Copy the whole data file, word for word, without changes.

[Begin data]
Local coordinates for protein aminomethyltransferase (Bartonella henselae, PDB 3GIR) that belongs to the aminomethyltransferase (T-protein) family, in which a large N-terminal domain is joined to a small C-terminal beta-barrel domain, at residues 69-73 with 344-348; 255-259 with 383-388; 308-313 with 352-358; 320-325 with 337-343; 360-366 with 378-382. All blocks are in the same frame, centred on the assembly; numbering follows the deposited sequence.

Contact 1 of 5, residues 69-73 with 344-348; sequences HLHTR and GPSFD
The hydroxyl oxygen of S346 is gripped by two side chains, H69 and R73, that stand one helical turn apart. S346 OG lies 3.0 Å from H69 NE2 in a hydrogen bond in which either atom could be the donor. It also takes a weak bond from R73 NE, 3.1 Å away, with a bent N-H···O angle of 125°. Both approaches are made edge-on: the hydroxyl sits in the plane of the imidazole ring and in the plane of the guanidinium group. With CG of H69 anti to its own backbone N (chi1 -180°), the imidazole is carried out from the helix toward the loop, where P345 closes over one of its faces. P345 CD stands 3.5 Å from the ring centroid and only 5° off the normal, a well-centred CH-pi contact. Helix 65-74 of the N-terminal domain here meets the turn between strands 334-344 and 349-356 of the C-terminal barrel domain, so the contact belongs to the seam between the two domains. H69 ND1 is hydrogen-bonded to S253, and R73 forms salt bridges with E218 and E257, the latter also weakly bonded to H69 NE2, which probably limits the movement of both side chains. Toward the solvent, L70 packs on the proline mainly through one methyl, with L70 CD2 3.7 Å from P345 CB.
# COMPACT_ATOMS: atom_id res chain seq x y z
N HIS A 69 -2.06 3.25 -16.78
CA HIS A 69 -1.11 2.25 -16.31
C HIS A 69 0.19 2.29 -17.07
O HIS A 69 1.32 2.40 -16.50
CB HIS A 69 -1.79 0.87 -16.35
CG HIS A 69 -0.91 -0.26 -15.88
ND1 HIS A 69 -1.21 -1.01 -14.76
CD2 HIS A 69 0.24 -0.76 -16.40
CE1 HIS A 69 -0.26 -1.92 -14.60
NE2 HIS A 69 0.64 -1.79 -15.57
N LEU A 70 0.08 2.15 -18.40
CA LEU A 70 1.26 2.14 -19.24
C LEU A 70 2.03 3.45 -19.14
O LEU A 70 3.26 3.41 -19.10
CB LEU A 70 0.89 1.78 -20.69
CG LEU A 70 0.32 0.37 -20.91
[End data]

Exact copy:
Local coordinates for protein aminomethyltransferase (Bartonella henselae, PDB 3GIR) that belongs to the aminomethyltransferase (T-protein) family, in which a large N-terminal domain is joined to a small C-terminal beta-barrel domain, at residues 69-73 with 344-348; 255-259 with 383-388; 308-313 with 352-358; 320-325 with 337-343; 360-366 with 378-382. All blocks are in the same frame, centred on the assembly; numbering follows the deposited sequence.

Contact 1 of 5, residues 69-73 with 344-348; sequences HLHTR and GPSFD
The hydroxyl oxygen of S346 is gripped by two side chains, H69 and R73, that stand one helical turn apart. S346 OG lies 3.0 Å from H69 NE2 in a hydrogen bond in which either atom could be the donor. It also takes a weak bond from R73 NE, 3.1 Å away, with a bent N-H···O angle of 125°. Both approaches are made edge-on: the hydroxyl sits in the plane of the imidazole ring and in the plane of the guanidinium group. With CG of H69 anti to its own backbone N (chi1 -180°), the imidazole is carried out from the helix toward the loop, where P345 closes over one of its faces. P345 CD stands 3.5 Å from the ring centroid and only 5° off the normal, a well-centred CH-pi contact. Helix 65-74 of the N-terminal domain here meets the turn between strands 334-344 and 349-356 of the C-terminal barrel domain, so the contact belongs to the seam between the two domains. H69 ND1 is hydrogen-bonded to S253, and R73 forms salt bridges with E218 and E257, the latter also weakly bonded to H69 NE2, which probably limits the movement of both side chains. Toward the solvent, L70 packs on the proline mainly through one methyl, with L70 CD2 3.7 Å from P345 CB.
# COMPACT_ATOMS: atom_id res chain seq x y z
N HIS A 69 -2.06 3.25 -16.78
CA HIS A 69 -1.11 2.25 -16.31
C HIS A 69 0.19 2.29 -17.07
O HIS A 69 1.32 2.40 -16.50
CB HIS A 69 -1.79 0.87 -16.35
CG HIS A 69 -0.91 -0.26 -15.88
ND1 HIS A 69 -1.21 -1.01 -14.76
CD2 HIS A 69 0.24 -0.76 -16.40
CE1 HIS A 69 -0.26 -1.92 -14.60
NE2 HIS A 69 0.64 -1.79 -15.57
N LEU A 70 0.08 2.15 -18.40
CA LEU A 70 1.26 2.14 -19.24
C LEU A 70 2.03 3.45 -19.14
O LEU A 70 3.26 3.41 -19.10
CB LEU A 70 0.89 1.78 -20.69
CG LEU A 70 0.32 0.37 -20.91